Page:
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This is the final week of the Utah Legislature’s annual general session. The Utah Constitution requires that all legislative activity end at midnight on Thursday night.

Several hundred bills will be passed by the House and Senate in these last few days of the session. The state’s budget for the fiscal year that begins in July will also be set. Next week I will write a round-up of significant measures enacted by this year’s legislature.

In this week’s column, I would like to focus on what I consider to be the most important bill I am sponsoring this year, in terms of its impact upon the entire state of Utah. My House Bill 90 will prohibit cities, counties, local school boards, special districts and all state agencies from holding any meetings at the same time as the major political parties’ neighborhood caucus meetings.

The neighborhood caucus meetings are held once every two years. At the neighborhood caucus meetings, citizens elect the delegates who will attend the party conventions. Then, at the party conventions, the delegates vote to choose who will be the party’s nominees for offices such as U.S. senator, U.S. representative, governor, state senator, state representative, state attorney general, and numerous county offices.

At the party conventions, delegates are also elected to attend the national party conventions, where the parties’ nominees for U.S. president are selected.

Because these crucial decisions all begin with the selection of delegates at the neighborhood caucus meetings, I believe that the day these caucus meetings are held is Utah’s real election day. The delegates who are selected at the neighborhood caucus meetings wield enormous influence, and, in most cases, singlehandedly choose who our public officials will be. This is because, at the November general election, most offices in Utah are safely and easily won by either a Republican or a Democrat (depending on the region of the state) by large margins. So the party’s nominee chosen by the delegates at the convention in April is virtually assured of victory in November.

The parties’ neighborhood caucus meetings for the current Utah election cycle will be held next week. The Democratic party will hold its neighborhood meetings on Tuesday, March 13 at 7 p.m., and the Republican and Constitution parties will hold theirs on Thursday, March 15 at 7 p.m.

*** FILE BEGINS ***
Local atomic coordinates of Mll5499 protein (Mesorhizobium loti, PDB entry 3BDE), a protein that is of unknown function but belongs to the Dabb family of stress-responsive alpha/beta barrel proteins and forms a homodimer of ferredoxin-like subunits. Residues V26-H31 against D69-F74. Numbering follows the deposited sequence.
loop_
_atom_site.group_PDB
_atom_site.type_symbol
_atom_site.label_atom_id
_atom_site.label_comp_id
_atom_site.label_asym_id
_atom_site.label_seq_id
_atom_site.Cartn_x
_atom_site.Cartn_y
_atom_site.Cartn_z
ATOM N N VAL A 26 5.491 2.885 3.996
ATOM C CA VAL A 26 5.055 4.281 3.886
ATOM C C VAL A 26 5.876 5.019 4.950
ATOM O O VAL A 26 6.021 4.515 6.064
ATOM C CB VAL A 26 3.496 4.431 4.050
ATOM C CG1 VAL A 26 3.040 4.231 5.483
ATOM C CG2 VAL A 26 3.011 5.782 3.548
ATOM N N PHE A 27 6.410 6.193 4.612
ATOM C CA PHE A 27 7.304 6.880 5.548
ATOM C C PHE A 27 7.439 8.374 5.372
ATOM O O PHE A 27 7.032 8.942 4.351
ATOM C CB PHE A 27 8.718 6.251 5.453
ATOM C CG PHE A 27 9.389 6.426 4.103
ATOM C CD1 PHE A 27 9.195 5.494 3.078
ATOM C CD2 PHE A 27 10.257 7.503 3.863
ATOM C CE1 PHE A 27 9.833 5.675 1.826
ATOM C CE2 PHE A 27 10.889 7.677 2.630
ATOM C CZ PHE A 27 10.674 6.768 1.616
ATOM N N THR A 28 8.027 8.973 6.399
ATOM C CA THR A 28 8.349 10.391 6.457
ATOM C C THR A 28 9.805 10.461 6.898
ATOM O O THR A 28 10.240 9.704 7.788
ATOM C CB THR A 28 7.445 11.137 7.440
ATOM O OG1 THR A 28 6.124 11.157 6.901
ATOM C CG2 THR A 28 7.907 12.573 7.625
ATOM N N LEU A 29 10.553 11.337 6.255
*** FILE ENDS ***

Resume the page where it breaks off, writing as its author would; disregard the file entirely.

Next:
Because these caucus meetings are held on a neighborhood by neighborhood basis, there are literally thousands of them being held all across the state at the same time on the same night once every two years.

Citizens can find the location of the neighborhood caucus meeting for their area by going to the web sites of any of the Utah political parties. I believe it is the civic duty of every Utah citizen, whether Democrat, Republican, unaffiliated or other, to attend the neighborhood caucus meeting.

I am sponsoring House Bill 90 because once every two years, when the neighborhood party caucus meetings are held, there are always meetings for that night scheduled by cities, counties, school boards, and other public bodies.

Most of these agencies do not intentionally schedule their meetings to conflict with their neighborhood caucuses. Rather, they just do not recognize the scheduling conflict until it is too late to change.

My bill will require the lieutenant governor to announce the dates and times of the statewide caucuses 90 days in advance. This will give the local agencies ample time to put the dates on their calendars and avoid scheduling meetings for those nights. The bill has passed the House, but is being held up in the Senate by a few senators who are opposed to the bill.

Critics of the bill complain that the state legislature should not be dictating this policy to local entities.

My response is that no local entity can have a valid reason to be meeting when a statewide caucus is being held (except for an emergency meeting, which the bill allows). Another objection being raised against the bill is that it improperly mixes the policies of private political parties with the policies of public entities such as cities and school boards. My response to this objection is that Utah law in dozens of instances already incorporates the purposes and practices of private political parties into state law, such as the primary election process (which is a private function paid for with taxpayer dollars).

I am hopeful that enough senators will be convinced this week and agree to pass my bill, which the governor has said he supports.

And whether or not the bill passes, I hope that all Utah citizens and officials, whether Democrat, Republican, unaffiliated or other, will cancel all meetings next week on March 13 and March 15 and participate in what I believe is Utah’s real Election Day.

As always, you may contact me by email at or by phone at 435-657-0185.


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